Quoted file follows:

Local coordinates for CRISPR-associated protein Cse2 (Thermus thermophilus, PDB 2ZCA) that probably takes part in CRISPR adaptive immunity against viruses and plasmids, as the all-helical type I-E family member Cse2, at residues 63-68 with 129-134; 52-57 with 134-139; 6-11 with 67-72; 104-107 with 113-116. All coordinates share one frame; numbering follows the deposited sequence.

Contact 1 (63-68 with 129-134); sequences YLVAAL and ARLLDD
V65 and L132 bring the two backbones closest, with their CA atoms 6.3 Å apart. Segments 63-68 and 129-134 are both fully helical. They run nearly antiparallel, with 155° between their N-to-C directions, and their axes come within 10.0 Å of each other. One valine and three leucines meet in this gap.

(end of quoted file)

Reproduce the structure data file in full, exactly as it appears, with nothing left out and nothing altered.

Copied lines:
Local coordinates for CRISPR-associated protein Cse2 (Thermus thermophilus, PDB 2ZCA) that probably takes part in CRISPR adaptive immunity against viruses and plasmids, as the all-helical type I-E family member Cse2, at residues 63-68 with 129-134; 52-57 with 134-139; 6-11 with 67-72; 104-107 with 113-116. All coordinates share one frame; numbering follows the deposited sequence.

Contact 1 (63-68 with 129-134); sequences YLVAAL and ARLLDD
V65 and L132 bring the two backbones closest, with their CA atoms 6.3 Å apart. Segments 63-68 and 129-134 are both fully helical. They run nearly antiparallel, with 155° between their N-to-C directions, and their axes come within 10.0 Å of each other. One valine and three leucines meet in this gap.